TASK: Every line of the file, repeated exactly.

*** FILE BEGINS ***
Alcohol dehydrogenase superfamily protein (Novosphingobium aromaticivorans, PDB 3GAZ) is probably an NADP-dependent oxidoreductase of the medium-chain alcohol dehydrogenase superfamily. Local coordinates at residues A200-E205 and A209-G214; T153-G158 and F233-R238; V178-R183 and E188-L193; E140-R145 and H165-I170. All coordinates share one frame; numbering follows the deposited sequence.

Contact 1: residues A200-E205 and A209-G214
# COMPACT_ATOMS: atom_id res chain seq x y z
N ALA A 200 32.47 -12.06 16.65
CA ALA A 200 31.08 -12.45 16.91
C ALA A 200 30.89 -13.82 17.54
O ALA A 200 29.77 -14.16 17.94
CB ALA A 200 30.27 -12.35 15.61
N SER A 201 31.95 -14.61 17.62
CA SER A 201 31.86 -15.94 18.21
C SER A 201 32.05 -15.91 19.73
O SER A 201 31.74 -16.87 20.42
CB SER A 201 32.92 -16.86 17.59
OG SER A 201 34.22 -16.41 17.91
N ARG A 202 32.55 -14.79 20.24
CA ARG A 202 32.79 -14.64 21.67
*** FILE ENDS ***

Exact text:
Alcohol dehydrogenase superfamily protein (Novosphingobium aromaticivorans, PDB 3GAZ) is probably an NADP-dependent oxidoreductase of the medium-chain alcohol dehydrogenase superfamily. Local coordinates at residues A200-E205 and A209-G214; T153-G158 and F233-R238; V178-R183 and E188-L193; E140-R145 and H165-I170. All coordinates share one frame; numbering follows the deposited sequence.

Contact 1: residues A200-E205 and A209-G214
# COMPACT_ATOMS: atom_id res chain seq x y z
N ALA A 200 32.47 -12.06 16.65
CA ALA A 200 31.08 -12.45 16.91
C ALA A 200 30.89 -13.82 17.54
O ALA A 200 29.77 -14.16 17.94
CB ALA A 200 30.27 -12.35 15.61
N SER A 201 31.95 -14.61 17.62
CA SER A 201 31.86 -15.94 18.21
C SER A 201 32.05 -15.91 19.73
O SER A 201 31.74 -16.87 20.42
CB SER A 201 32.92 -16.86 17.59
OG SER A 201 34.22 -16.41 17.91
N ARG A 202 32.55 -14.79 20.24
CA ARG A 202 32.79 -14.64 21.67